The baseball gods have been rewarding my patience over and over again for the past several years. Some presents have satisfied trivial hopes, others have been monumental. I got to see two Phillies win back-to-back Home Run Derbies. Two Phillies won back-to-back MVPs. The Phillies made the playoffs for three straight years and won their first world championship in my lifetime. An unbelievable five Phillies took the field for the 2009 All-Star Game in St. Louis. And now after 14 years of waiting, I finally see the National League win the Midsummer Classic this year. As an introverted, hometown Phillies fan with a lower class background, I was born to be an underdog, and the NL underdogs finally pulled one out.
Those same baseball gods opened their gates this morning to welcome home a true giant of the game, George Steinbrenner. Despite the hostility I feel toward the New York Yankees, particularly after watching my team lose the World Series to them last year, I must pay grudging respect for a man whose death at the age of 80 dealt a huge blow to the game of baseball.
Grudging respect is what I conveyed to the TV screen when I watched the last All-Star Game ever played at the old Yankee Stadium, and when I saw the last-ever game played there two months later. Grudging respect was what I gave to Yankee captain Derek Jeter in a column I wrote about the second World Baseball Classic, when he led a determined United States team with his words and his bat.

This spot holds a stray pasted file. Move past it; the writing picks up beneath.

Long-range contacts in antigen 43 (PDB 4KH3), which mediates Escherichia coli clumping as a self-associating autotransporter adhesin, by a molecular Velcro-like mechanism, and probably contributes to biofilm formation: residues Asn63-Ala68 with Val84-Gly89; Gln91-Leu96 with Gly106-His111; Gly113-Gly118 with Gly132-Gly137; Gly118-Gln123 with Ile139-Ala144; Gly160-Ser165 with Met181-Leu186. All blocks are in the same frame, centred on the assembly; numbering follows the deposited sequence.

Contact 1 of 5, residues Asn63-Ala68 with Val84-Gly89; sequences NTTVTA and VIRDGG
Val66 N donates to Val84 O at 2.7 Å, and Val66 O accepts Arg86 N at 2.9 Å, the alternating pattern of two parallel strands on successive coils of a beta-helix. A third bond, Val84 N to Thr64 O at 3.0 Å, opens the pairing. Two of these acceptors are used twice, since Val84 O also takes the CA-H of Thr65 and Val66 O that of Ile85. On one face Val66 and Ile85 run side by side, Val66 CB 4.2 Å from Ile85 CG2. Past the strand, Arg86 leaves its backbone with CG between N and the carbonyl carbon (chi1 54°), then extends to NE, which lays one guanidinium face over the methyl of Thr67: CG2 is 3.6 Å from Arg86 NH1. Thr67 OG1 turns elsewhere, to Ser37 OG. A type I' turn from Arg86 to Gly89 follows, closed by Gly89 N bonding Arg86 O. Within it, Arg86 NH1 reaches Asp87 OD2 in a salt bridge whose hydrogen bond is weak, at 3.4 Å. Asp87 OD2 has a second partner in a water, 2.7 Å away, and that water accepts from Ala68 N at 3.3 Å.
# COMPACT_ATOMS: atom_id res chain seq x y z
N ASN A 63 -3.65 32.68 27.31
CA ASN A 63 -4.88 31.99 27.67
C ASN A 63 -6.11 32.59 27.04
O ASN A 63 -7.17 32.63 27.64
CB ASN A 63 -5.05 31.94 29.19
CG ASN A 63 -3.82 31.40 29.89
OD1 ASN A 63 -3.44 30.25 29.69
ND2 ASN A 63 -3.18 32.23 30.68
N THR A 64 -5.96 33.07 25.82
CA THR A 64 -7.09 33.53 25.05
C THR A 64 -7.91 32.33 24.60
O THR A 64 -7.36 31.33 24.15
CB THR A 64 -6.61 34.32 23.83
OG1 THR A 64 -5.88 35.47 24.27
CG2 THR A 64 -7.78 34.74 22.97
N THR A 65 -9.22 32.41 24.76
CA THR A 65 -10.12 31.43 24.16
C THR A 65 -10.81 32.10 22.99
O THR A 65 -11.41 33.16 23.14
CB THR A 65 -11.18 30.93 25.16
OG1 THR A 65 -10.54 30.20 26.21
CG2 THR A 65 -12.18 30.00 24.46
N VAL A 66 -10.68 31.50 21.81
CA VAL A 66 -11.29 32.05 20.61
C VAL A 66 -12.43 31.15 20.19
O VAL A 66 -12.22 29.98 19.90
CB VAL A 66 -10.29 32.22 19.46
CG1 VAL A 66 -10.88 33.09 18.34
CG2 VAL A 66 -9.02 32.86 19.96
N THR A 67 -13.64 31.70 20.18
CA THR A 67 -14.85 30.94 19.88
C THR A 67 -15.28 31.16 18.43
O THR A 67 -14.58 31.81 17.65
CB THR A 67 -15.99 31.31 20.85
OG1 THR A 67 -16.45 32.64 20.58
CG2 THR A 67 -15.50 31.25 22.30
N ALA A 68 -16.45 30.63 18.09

I have to try hard to fathom the loss that the Yankee organization and fans are feeling because for everything there is to love about Steinbrenner, there are an equal number of things to hate. I don't subscribe to the notion that winning is everything, and I despise the practice of trying to win a World Series by filling your roster with over-priced free agents. I question Steinbrenner's morality due to many of the decisions that he made during his four decades as the owner of the Yankees.
However, I'm certain that when Steinbrenner took the job in the early 1970s, he knew it would be his last. All die-hard baseball fans understand the great tradition of baseball and the significant place it holds in the fabric of American history. Much of that tradition can be associated with the Yankees, and Steinbrenner put his heart and soul into returning the team to prominence and carrying on the torch.
The Boss also softened up in his final 15 years as owner. I actually rooted for the Yankees in the World Series during their dynasty years in the latter half of the 1990s, and those Yankees were built the right way with a significant number of their contributors coming from their farm system.
Reggie Jackson, Dave Winfield and Don Mattingly can't make this claim, but today's Yankee players admired "Mr. Steinbrenner" for the care he showed to them, the fans and the organization. Until his health declined, he was a visible, accessible owner who wanted nothing more than his players to win and take pride in donning the New York pinstripes. The legacy of the Yankees was one he understood, cherished and helped continue into the new millennium.
I still can't wait for the day when the New York Yankees are no longer the best team in baseball, and millions of fans agree with me, but I can't ignore the lost presence of such a giant to the team and to the sport. We can hate the Yankees all we want, but we must all admit that we would love to have the vision and success of George Steinbrenner.